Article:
LA JOLLA, Calif., July 25, 2011 Metastasisthe spread of cancer from the place where it first started to another place in the bodyis the most common reason that cancer treatments fail. To metastasize, some types of cancer cells rely on invadopodia, cellular membrane projections that act like feet, helping them "walk" away from the primary tumor and invade surrounding tissues. To determine how cells control invadopodia formation, scientists at Sanford-Burnham Medical Research Institute (Sanford-Burnham) screened a collection of pharmacologically active compounds to identify those that either promote or inhibit the process. The study, led by Sara Courtneidge, Ph.D. and postdoctoral researcher Manuela Quintavalle, Ph.D. in collaboration with scientists in Sanford-Burnham's Conrad Prebys Center for Chemical Genomics (Prebys Center), revealed compounds that inhibit invadopodia formation without causing toxicity. The search also turned up several other compounds that increased the number of invadopodia.
Two major findings came out of this research. First, several of the newly identified invadopodia inhibitors targeted a family of enzymes called cyclin-dependent kinases (Cdks), revealing a previously unrecognized role for Cdks in invadopodia formation. Secondly, one of the pro-invadopodia compounds was the chemotherapeutic agent paclitaxela finding that might have implications for the drug's current use in treating cancer. These findings will appear online July 26 in Science Signaling.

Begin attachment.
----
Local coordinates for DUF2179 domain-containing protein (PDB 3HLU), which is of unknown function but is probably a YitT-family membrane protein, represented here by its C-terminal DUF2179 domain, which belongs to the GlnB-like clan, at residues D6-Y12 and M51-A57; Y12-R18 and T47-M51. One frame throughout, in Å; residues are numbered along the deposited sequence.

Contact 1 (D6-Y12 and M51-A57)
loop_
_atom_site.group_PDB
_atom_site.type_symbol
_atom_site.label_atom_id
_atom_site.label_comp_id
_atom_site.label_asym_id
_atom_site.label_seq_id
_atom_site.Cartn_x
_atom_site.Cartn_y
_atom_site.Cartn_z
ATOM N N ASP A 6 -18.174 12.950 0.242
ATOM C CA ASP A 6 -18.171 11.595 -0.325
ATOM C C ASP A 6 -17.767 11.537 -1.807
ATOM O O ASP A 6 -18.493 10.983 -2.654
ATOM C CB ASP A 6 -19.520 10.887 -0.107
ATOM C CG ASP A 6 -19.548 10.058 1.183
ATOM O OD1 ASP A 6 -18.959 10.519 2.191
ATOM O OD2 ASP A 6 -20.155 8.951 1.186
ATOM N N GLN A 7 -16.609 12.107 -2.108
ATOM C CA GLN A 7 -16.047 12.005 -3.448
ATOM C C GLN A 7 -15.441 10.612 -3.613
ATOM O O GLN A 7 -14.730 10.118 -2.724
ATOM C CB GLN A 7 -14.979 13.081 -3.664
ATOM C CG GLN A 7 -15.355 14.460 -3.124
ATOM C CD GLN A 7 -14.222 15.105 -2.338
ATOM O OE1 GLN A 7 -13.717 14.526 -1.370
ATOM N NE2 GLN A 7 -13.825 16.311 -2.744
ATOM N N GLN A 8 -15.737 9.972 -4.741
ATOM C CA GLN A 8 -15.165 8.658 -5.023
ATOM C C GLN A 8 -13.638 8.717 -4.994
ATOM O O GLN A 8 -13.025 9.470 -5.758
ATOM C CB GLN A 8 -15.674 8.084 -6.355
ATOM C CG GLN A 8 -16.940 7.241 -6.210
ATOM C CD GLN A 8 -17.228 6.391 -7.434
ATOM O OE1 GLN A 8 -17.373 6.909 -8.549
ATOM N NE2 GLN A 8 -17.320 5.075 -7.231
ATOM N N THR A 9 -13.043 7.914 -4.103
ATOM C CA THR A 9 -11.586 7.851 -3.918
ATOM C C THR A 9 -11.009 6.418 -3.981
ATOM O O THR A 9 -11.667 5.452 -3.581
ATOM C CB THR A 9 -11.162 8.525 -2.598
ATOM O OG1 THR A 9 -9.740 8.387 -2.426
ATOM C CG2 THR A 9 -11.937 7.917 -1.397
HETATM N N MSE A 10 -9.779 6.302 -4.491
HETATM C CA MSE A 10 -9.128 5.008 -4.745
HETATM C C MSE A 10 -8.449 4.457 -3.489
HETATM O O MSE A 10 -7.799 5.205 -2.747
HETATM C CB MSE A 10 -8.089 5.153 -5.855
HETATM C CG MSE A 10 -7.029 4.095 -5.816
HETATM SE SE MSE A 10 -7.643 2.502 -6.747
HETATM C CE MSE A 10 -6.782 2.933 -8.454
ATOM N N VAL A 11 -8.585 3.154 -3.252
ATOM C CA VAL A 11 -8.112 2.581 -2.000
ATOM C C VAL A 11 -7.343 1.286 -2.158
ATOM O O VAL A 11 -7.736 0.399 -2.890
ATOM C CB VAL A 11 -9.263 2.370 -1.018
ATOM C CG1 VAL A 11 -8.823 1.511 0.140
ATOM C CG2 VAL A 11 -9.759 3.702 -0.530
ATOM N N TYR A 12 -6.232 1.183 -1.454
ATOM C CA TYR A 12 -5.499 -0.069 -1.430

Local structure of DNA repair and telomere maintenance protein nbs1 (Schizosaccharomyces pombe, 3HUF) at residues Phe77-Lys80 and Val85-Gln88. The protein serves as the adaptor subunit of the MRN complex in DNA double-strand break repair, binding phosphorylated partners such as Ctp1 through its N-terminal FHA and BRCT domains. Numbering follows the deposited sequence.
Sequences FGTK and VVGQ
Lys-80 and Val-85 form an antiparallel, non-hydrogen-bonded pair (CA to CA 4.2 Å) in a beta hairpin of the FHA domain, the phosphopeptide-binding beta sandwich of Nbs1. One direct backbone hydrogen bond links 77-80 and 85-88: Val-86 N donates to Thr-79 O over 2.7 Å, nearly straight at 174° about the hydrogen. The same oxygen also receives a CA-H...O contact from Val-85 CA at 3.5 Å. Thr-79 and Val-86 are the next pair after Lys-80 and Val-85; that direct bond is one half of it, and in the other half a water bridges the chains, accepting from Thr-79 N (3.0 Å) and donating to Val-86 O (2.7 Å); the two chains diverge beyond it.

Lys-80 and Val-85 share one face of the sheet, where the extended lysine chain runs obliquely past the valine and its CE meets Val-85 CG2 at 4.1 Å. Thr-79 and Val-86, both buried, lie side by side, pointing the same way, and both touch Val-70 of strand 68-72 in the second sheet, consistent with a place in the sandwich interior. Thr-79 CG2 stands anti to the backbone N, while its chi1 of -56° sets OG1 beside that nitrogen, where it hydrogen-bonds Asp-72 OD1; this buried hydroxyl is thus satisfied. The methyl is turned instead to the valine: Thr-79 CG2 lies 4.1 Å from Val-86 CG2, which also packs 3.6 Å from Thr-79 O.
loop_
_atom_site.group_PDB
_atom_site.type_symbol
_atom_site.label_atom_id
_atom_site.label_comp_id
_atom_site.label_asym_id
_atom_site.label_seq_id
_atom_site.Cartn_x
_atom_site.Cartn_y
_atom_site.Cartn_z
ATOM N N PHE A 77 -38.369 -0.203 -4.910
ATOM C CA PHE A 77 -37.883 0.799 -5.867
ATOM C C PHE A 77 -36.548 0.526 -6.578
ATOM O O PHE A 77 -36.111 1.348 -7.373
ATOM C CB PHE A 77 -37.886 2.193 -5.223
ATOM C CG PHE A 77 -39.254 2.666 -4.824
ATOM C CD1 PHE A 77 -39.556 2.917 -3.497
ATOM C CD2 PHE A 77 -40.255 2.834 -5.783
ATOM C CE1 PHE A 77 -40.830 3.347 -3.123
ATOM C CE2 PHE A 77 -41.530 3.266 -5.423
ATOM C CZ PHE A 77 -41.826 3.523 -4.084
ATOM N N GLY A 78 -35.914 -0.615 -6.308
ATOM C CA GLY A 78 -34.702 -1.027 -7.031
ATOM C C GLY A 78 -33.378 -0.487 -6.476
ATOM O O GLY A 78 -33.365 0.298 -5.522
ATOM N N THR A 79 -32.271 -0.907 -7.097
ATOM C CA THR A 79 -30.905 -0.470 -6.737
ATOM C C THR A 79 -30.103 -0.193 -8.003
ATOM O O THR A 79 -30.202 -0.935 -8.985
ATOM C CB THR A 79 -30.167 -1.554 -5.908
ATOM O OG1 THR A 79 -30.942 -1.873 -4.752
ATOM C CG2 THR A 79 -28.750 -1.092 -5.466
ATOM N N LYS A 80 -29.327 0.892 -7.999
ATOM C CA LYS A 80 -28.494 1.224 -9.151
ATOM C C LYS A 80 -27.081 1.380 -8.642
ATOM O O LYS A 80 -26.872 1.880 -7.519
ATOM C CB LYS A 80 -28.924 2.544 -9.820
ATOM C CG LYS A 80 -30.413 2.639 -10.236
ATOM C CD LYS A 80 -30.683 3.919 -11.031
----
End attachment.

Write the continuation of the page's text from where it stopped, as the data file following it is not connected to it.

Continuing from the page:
"Previous studies by our group and others have demonstrated that we might be able to target invadopodia to prevent cancer cell invasiveness," said Dr. Courtneidge, professor and director of the Tumor Microenvironment Program in Sanford-Burnham's NCI-Designated Cancer Center. "In this study, we established a cell-based screening assay to help us identify regulators of invadopodia formation."
Dr. Courtneidge's group has been studying invadopodia for
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Sanford-Burnham Medical Research Institute